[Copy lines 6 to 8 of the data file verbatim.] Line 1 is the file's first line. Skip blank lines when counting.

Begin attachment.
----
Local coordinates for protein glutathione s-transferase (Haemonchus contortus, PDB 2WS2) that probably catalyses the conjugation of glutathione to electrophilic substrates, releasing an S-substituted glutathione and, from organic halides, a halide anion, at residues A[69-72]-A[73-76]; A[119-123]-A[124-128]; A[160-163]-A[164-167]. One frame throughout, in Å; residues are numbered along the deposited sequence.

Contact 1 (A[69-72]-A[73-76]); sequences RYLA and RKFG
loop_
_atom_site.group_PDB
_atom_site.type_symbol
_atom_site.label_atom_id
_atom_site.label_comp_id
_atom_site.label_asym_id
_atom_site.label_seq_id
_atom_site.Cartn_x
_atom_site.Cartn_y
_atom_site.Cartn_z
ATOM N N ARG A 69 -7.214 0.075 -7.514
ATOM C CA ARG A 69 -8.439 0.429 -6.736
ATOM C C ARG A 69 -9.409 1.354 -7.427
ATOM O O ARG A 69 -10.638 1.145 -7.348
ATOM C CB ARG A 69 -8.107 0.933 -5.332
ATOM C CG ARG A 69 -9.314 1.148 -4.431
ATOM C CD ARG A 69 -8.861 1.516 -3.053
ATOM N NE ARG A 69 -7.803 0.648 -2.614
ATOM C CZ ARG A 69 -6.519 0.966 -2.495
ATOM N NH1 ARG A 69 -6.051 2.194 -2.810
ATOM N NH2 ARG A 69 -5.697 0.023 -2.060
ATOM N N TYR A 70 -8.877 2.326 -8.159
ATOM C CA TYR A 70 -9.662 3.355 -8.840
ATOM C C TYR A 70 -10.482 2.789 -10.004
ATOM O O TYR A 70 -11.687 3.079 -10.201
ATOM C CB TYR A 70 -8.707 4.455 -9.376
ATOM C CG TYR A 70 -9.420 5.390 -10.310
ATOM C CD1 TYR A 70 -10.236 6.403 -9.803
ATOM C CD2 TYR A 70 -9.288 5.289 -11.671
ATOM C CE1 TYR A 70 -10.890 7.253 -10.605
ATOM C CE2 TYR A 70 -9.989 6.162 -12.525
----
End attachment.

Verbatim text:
_atom_site.label_atom_id
_atom_site.label_comp_id
_atom_site.label_asym_id